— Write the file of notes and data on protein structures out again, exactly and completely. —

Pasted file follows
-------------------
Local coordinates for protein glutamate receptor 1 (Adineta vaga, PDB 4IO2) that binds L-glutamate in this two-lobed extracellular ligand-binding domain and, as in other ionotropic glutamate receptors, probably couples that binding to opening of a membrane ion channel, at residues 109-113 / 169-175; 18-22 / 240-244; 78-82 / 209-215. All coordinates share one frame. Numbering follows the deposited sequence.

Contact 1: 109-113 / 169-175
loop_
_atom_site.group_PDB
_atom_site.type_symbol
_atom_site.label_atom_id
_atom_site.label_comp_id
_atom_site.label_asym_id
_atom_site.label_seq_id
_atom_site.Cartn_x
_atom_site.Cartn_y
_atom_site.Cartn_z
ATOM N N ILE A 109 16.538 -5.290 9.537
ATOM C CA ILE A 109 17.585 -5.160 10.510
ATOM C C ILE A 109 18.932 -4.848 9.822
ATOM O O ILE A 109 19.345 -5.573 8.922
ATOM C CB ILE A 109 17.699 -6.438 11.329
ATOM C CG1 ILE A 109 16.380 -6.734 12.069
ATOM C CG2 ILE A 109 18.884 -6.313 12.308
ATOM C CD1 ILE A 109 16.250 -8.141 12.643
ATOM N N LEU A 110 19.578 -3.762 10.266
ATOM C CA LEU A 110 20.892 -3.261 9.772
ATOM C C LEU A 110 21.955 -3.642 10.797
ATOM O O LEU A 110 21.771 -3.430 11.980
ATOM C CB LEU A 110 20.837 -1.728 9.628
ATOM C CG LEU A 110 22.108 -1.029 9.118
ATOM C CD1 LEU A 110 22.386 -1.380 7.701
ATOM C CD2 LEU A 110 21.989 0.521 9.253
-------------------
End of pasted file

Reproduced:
Local coordinates for protein glutamate receptor 1 (Adineta vaga, PDB 4IO2) that binds L-glutamate in this two-lobed extracellular ligand-binding domain and, as in other ionotropic glutamate receptors, probably couples that binding to opening of a membrane ion channel, at residues 109-113 / 169-175; 18-22 / 240-244; 78-82 / 209-215. All coordinates share one frame. Numbering follows the deposited sequence.

Contact 1: 109-113 / 169-175
loop_
_atom_site.group_PDB
_atom_site.type_symbol
_atom_site.label_atom_id
_atom_site.label_comp_id
_atom_site.label_asym_id
_atom_site.label_seq_id
_atom_site.Cartn_x
_atom_site.Cartn_y
_atom_site.Cartn_z
ATOM N N ILE A 109 16.538 -5.290 9.537
ATOM C CA ILE A 109 17.585 -5.160 10.510
ATOM C C ILE A 109 18.932 -4.848 9.822
ATOM O O ILE A 109 19.345 -5.573 8.922
ATOM C CB ILE A 109 17.699 -6.438 11.329
ATOM C CG1 ILE A 109 16.380 -6.734 12.069
ATOM C CG2 ILE A 109 18.884 -6.313 12.308
ATOM C CD1 ILE A 109 16.250 -8.141 12.643
ATOM N N LEU A 110 19.578 -3.762 10.266
ATOM C CA LEU A 110 20.892 -3.261 9.772
ATOM C C LEU A 110 21.955 -3.642 10.797
ATOM O O LEU A 110 21.771 -3.430 11.980
ATOM C CB LEU A 110 20.837 -1.728 9.628
ATOM C CG LEU A 110 22.108 -1.029 9.118
ATOM C CD1 LEU A 110 22.386 -1.380 7.701
ATOM C CD2 LEU A 110 21.989 0.521 9.253